It has been proposed to immerse the substrate in the lithographic projection apparatus in a liquid having a relatively high refractive index, e.g. water so as to fill a space between the final element of the projection system and the substrate. The point of this is to enable imaging of smaller features as the exposure radiation will have a shorter wavelength in the liquid. (The effect of the liquid may also be regarded as increasing the effective NA of the system and also increasing the depth of focus.)

However, submersing the substrate or substrate and substrate table in a bath of liquid (see for example U.S. Pat. No. 4,509,852, hereby incorporated in its entirety by reference) may mean that there is a large body of liquid that must be accelerated during a scanning exposure. This may require additional or more powerful motors and turbulence in the liquid may lead to undesirable and unpredictable effects.

One of the solutions proposed is for a liquid supply system to provide liquid on only a localized area of the substrate and in between the final element of the projection system and the substrate (the substrate generally has a larger surface area than the final element of the projection system). One way which has been proposed to arrange for this is disclosed in PCT patent application WO 99/49504, hereby incorporated in its entirety by reference. As illustrated in FIGS. 9 and 10, liquid is supplied by at least one inlet IN onto the substrate, preferably along the direction of movement of the substrate relative to the final element, and is removed by at least one outlet OUT after having passed under the projection system. That is, as the substrate is scanned beneath the element in a -X direction, liquid is supplied at the +X side of the element and taken up at the −X side. FIG. 9 shows the arrangement schematically in which liquid is supplied via inlet IN and is taken up on the other side of the element by outlet OUT which is connected to a low pressure source. In the illustration of FIG. 9 the liquid is supplied along the direction of movement of the substrate relative to the final element, though this does not need to be the case. Various orientations and numbers of in- and out-lets positioned around the final element are possible, one example is illustrated in FIG. 10 in which four sets of an inlet with an outlet on either side are provided in a regular pattern around the final element.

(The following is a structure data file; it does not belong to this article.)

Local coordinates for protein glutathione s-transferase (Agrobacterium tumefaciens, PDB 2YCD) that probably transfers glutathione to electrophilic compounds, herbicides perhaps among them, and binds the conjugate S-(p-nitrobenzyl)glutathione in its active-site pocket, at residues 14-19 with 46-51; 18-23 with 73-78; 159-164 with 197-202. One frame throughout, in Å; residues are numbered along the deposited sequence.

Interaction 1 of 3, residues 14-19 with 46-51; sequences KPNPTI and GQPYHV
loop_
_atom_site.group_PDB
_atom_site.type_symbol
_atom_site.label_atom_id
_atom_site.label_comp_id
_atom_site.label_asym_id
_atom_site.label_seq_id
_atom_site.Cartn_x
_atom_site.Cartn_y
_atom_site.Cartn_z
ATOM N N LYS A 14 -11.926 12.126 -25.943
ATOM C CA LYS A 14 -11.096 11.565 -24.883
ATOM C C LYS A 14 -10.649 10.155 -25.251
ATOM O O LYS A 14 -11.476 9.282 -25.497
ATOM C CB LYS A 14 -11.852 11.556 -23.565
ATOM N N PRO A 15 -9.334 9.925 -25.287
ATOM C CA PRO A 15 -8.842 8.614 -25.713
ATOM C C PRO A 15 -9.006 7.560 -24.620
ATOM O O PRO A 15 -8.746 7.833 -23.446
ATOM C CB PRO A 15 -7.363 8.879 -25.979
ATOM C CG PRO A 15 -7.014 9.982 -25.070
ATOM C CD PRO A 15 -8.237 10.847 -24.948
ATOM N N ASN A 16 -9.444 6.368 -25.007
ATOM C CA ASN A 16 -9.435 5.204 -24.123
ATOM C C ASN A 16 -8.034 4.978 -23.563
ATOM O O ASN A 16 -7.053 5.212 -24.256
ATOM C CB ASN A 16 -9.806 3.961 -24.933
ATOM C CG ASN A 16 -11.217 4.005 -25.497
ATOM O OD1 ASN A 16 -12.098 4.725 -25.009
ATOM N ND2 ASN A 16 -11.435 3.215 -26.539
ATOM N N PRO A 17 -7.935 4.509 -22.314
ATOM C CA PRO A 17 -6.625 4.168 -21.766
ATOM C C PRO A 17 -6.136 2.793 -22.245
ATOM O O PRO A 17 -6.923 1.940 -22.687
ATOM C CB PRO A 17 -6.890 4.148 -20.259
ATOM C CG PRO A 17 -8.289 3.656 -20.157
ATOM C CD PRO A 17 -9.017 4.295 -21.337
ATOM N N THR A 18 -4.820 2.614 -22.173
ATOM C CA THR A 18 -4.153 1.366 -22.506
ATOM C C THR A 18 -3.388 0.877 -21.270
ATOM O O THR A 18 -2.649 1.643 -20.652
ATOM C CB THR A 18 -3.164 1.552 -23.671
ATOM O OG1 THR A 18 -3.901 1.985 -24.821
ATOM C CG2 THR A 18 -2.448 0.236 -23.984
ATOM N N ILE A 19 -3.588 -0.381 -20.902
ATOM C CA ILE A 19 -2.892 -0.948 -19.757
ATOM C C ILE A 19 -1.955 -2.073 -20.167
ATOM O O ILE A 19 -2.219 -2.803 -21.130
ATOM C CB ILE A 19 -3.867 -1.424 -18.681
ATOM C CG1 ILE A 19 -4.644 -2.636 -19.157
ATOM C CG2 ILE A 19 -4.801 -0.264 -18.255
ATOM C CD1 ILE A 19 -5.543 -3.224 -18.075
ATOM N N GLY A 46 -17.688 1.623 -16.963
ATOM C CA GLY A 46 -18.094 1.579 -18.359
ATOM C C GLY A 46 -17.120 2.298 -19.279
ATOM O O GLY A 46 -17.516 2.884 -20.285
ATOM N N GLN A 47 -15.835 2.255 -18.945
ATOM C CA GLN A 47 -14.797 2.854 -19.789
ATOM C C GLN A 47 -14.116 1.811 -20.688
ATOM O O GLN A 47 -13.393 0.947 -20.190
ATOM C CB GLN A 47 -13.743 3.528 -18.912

SUMMARY

With such and other arrangements for providing liquid on only a localized area of the substrate, the substrate itself acts to contain the liquid of the liquid supply system in a space between the final element of the projection system and the substrate. If the substrate is removed (for example, during substrate exchange) and no other measures are taken, the liquid will run out of the liquid supply system. Clearly this is a situation which is to be avoided. The liquid can be removed from the space before the substrate is moved. However, as the residue of liquid which is inevitably left behind when the liquid supply system is emptied of liquid, dries, drying spots may be left behind on elements of the projection system which were immersed in the liquid during exposure. This may be clearly detrimental to the continuing high performance of the projection system. Also, on refilling the space with liquid, it maybe hard to avoid the formation of bubbles. Filling of the space with liquid will also take time and may reduce throughput time.

Accordingly, it may be advantageous to provide, for example, a lithographic projection apparatus in which immersion lithography can be performed and in which removing liquid from the liquid supply system during substrate exchange can be avoided or reduced.

According to an aspect, there is provided a lithographic projection apparatus comprising:

a support structure configured to hold a patterning device, the patterning device configured to pattern a beam of radiation according to a desired pattern;

a substrate table configured to hold a substrate;

a projection system configured to project the patterned beam onto a target portion of the substrate;

a liquid supply system configured to provide an immersion liquid, through which said beam is to be projected, in a space between said projection system and said substrate; and